- iShares Barclays MBS Bond Fund (MBB): This ETF invests in investment grade, fixed-rate mortgage-backed securities issued by agencies of the U.S. government, including Government National Mortgage Association (GNMA), Federal National Mortgage Association (FNMA), and Freddie Mac (FHLMC). Despite encountering some turbulence during the recent downturn, the underlying index has a positive annualized return over the last ten years. While mortgage-related securities may be perceived as risky, the holdings of MBB are rated “AAA,” which explains the lower yield for this fund [see 2010: Year Of The Bond ETF].
- Market Vectors Pre-Refunded Municipal Bond ETF (PRB): Most investors looking for exposure to MUB, but there are a handful of more targeted options out there. PRB consists of pre-refunded municipal bonds, securities created when municipalities refinance existing debt, often to take advantage of lower interest rates. To accomplish this, “refunding” bonds are issued, and the proceeds are used to buy securities that are placed in escrow and dedicated to paying the interest and principal on the original issue. So pre-refunded bonds often carry very little risk; the tax-equivalent 30-day SEC yield is only about 20 basis points higher than that of MINT [see Wide World Of Muni Bond ETFs].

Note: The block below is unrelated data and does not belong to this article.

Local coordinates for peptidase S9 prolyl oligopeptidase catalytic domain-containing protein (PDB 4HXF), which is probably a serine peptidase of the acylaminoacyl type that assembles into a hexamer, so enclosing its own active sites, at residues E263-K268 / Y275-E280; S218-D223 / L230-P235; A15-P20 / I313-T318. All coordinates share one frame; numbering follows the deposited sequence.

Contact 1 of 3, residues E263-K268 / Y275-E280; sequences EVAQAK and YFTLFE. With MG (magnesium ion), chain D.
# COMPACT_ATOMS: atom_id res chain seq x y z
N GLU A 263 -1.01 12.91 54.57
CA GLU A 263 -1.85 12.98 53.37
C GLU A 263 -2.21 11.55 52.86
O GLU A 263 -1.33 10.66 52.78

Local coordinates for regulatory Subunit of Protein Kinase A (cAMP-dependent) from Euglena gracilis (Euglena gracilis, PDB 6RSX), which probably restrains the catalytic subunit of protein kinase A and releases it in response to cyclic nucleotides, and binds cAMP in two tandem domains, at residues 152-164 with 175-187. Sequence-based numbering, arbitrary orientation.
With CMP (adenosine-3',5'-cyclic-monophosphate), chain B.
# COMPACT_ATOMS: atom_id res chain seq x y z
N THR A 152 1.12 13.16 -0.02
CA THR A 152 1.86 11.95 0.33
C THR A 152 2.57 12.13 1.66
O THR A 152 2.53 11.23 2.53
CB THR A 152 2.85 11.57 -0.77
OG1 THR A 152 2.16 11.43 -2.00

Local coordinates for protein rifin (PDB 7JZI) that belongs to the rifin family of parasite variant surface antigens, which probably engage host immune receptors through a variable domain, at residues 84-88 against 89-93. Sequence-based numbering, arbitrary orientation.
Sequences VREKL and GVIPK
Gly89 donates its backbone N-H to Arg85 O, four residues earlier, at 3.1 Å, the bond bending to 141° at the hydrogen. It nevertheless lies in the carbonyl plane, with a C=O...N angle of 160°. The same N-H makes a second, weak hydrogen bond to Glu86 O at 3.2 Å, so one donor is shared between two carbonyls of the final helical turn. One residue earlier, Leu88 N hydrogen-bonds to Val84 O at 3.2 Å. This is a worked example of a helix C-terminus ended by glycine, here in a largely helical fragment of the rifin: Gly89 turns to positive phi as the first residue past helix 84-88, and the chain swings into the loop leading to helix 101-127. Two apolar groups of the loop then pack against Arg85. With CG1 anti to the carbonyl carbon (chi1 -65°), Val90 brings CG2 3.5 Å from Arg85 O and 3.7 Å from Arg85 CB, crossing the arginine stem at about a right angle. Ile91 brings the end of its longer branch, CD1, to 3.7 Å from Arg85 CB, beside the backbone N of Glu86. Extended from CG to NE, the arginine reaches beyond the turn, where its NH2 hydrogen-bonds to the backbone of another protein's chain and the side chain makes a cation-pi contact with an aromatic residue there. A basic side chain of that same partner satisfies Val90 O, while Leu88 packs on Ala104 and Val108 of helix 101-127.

- Vanguard Short-Term Corporate Bond ETF (VCSH): Most investors seeking exposure to corporate bonds gravitate towards LQD, which has total assets of about $15 billion. But for investors looking for more granularity and specific maturities, Vanguard offers some more targeted options, including VCSH, VCIT (intermediate-term), and VCLT (long-term). This fund offers exposure to investment grade corporate debt securities while minimizing interest rate sensitivity; the average duration for this fund is less than three years [also see Five Bond ETFs Worth A Closer Look].
- PowerShares International Corporate Bond ETF (PICB): Most investors maintain little or no exposure to international fixed income securities, making this ETF a potentially interesting way to diversify holdings while also beefing up returns. PICB invests in investment grade corporate debt from non-U.S. issuers denominated in a handful of developed market currencies, including euro (49% of assets), and British pound (25%), and Japanese yen (9%). The heavy allocation to European firms may translate into additional risk relative to funds such as LQD, and this ETF offers additional compensation in return.